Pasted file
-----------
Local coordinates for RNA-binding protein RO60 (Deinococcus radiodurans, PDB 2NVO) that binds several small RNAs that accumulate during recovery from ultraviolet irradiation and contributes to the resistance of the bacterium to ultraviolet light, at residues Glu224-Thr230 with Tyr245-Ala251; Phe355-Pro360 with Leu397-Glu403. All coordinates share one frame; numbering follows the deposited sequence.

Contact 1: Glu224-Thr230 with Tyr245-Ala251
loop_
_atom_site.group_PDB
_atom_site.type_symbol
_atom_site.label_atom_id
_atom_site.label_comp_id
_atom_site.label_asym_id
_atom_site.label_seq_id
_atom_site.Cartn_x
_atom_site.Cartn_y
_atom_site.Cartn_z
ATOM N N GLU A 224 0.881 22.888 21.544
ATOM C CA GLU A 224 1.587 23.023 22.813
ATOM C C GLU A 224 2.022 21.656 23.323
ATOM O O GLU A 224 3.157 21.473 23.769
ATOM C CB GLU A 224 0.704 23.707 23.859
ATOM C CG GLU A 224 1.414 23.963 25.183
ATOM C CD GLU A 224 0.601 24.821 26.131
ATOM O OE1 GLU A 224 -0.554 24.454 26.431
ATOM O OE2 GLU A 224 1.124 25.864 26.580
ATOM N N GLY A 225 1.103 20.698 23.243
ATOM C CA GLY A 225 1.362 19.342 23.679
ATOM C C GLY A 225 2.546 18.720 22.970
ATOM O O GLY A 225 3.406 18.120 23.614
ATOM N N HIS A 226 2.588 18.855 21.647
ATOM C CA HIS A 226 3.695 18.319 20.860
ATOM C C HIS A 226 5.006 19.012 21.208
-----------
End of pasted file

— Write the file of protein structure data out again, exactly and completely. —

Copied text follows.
Local coordinates for RNA-binding protein RO60 (Deinococcus radiodurans, PDB 2NVO) that binds several small RNAs that accumulate during recovery from ultraviolet irradiation and contributes to the resistance of the bacterium to ultraviolet light, at residues Glu224-Thr230 with Tyr245-Ala251; Phe355-Pro360 with Leu397-Glu403. All coordinates share one frame; numbering follows the deposited sequence.

Contact 1: Glu224-Thr230 with Tyr245-Ala251
loop_
_atom_site.group_PDB
_atom_site.type_symbol
_atom_site.label_atom_id
_atom_site.label_comp_id
_atom_site.label_asym_id
_atom_site.label_seq_id
_atom_site.Cartn_x
_atom_site.Cartn_y
_atom_site.Cartn_z
ATOM N N GLU A 224 0.881 22.888 21.544
ATOM C CA GLU A 224 1.587 23.023 22.813
ATOM C C GLU A 224 2.022 21.656 23.323
ATOM O O GLU A 224 3.157 21.473 23.769
ATOM C CB GLU A 224 0.704 23.707 23.859
ATOM C CG GLU A 224 1.414 23.963 25.183
ATOM C CD GLU A 224 0.601 24.821 26.131
ATOM O OE1 GLU A 224 -0.554 24.454 26.431
ATOM O OE2 GLU A 224 1.124 25.864 26.580
ATOM N N GLY A 225 1.103 20.698 23.243
ATOM C CA GLY A 225 1.362 19.342 23.679
ATOM C C GLY A 225 2.546 18.720 22.970
ATOM O O GLY A 225 3.406 18.120 23.614
ATOM N N HIS A 226 2.588 18.855 21.647
ATOM C CA HIS A 226 3.695 18.319 20.860
ATOM C C HIS A 226 5.006 19.012 21.208